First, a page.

There is no doubt that cloud computing has changed the traditional approach to IT infrastructure.

With many organisations under immense pressure to increase productivity while reducing costs, the migration of business platforms and applications to the cloud is clearly a winning choice.

South Africa’s cloud computing market is expected to grow to $249.6 million in 2016, with a continued focus on public cloud infrastructure as a service (IaaS) spending according to research firm International Data Corporation (IDC).

Until now, local businesses had a choice between public cloud services with a lower Capex but less direct control and private cloud setups in which they had more secure and customisable services albeit with higher investment up front.

CIOs in South Africa faced a dilemma when choosing a cloud environment that not only meets existing needs but one that will future-proof IT investments as their business needs continue to evolve. This was a particularly challenging and expensive exercise locally as the country did not have its own cloud managed data centre.

Reduced complexity and the freedom to innovate

Learning from the early days of cloud, many have found that building a private cloud environment is a lot more difficult than just using a public one.

However, although this remains a popular model in sectors like banking where there are strict regulations on information integrity and CIOs prefer to have complete control of the infrastructure, we are noticing moves to public cloud even in this sector.

A public model liberates organisations from complex IT systems which require a high degree of cost, capability and management to run efficiently. Public cloud services also offer the benefit of on-demand scalability, flexibility, speed and computing power without the need for further infrastructure investments. It also offers heightened security and greater resource availability.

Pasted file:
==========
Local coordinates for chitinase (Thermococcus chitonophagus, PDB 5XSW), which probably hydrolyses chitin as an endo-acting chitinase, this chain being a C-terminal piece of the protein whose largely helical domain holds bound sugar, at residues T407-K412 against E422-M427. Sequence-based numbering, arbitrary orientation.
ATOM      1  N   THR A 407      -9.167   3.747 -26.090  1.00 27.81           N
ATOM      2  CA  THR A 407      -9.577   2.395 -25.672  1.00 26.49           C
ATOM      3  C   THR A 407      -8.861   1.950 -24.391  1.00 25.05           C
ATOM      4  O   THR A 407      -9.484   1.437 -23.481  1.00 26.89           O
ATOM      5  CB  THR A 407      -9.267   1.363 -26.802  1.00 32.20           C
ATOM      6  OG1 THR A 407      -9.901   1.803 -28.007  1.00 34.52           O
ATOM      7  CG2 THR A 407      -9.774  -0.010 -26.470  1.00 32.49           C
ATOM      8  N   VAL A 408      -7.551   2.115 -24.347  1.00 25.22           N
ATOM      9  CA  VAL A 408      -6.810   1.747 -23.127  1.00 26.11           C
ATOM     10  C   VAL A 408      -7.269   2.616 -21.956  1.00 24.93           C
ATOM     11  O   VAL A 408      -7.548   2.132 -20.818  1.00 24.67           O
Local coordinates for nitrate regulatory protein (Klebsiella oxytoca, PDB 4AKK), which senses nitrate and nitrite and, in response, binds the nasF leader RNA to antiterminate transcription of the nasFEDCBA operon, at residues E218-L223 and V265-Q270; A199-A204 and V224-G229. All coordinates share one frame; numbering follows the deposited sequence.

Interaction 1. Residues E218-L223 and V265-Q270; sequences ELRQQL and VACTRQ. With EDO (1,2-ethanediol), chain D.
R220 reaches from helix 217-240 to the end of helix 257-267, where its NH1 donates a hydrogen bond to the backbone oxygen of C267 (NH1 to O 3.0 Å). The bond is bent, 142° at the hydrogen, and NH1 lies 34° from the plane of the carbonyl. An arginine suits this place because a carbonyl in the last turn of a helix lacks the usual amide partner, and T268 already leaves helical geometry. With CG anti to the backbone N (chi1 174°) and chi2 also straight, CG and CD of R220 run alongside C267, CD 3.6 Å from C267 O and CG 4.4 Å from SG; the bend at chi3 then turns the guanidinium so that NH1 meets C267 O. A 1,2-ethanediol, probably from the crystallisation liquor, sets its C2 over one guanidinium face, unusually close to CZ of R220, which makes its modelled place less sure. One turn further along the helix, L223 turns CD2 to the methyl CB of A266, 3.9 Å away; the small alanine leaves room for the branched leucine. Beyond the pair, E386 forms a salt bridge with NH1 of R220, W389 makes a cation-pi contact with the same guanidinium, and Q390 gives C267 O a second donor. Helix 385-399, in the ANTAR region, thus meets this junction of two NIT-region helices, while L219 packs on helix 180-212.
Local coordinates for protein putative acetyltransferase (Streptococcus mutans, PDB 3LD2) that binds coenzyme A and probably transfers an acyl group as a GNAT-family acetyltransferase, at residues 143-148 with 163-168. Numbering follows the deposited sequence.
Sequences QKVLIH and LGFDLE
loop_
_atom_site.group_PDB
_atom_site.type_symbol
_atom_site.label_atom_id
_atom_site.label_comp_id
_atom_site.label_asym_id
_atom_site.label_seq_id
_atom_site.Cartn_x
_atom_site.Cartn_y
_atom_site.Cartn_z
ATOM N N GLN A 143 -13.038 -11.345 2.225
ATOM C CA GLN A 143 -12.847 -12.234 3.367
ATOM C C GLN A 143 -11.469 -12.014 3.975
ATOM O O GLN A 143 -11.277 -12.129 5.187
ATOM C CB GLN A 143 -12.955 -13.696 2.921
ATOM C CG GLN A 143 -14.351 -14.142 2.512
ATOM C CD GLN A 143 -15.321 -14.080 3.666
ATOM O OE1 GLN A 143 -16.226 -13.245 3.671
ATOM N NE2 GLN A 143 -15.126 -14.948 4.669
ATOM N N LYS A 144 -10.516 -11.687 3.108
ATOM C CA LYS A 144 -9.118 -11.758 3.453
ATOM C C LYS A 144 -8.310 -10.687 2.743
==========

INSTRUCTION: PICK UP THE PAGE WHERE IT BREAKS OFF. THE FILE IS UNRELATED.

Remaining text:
All clients have to do is rent what they need. Neither of these models is perfect for every scenario. Thankfully, they no longer have to be.

Today’s hybrid model, which combines the delivery of public and private cloud services is gaining popularity as it offers the dual benefits of both models with an added layer of security and control.

Seems simple enough, but the challenge in cloud’s early days was that it was nearly impossible for businesses to easily integrate both systems. If you built a private cloud environment for certain operations, integrating it with another company’s public cloud services or even another office’s private cloud, was next to impossible.

Five considerations in setting up a hybrid model

Choice with consistency – Choosing open technology allows an organisation to develop and deploy solutions with flexibility while protecting its IT investment for the future. This ensures that solutions deployed on the cloud will work seamlessly with future technologies.

Hybrid Integration – Enables an organisation to unlock the value of a cloud investment by extending enterprise apps and data to the cloud, allowing it to build and deploy applications on the cloud it has today and only change what needs to be changed to support future needs.

Industrialised hybrid cloud – By unlocking the potential of existing data to gain the most value, an industrialised hybrid cloud for businesses allows enterprises to gain visibility into potential problems while enabling access to hundreds of open-source technologies to power applications.

Developer productivity – Enterprises have to be able to react faster to marketplace opportunities to stay competitive. In the tech world, that means innovative applications need to be delivered quickly without comprising quality, security and compliance. A hybrid cloud should be able to provide a platform for doing that.

Accessible analytics with cognitive – Cloud-based analytics solutions with cognitive enables an enterprise to make smarter, faster decisions to address real-time business needs. Cognitive technology provides expertise and intelligence as it builds understanding and learning, like having a personal advisor for the business. Each element of the cloud should be a cognitive service, and if it is not, it is not delivering its full value.

Ulrika Reyneke | Cloud Services Leader, IBM South Africa | http://www.ibm.com/us-en/ | Ullireyneke@za.ibm.com |



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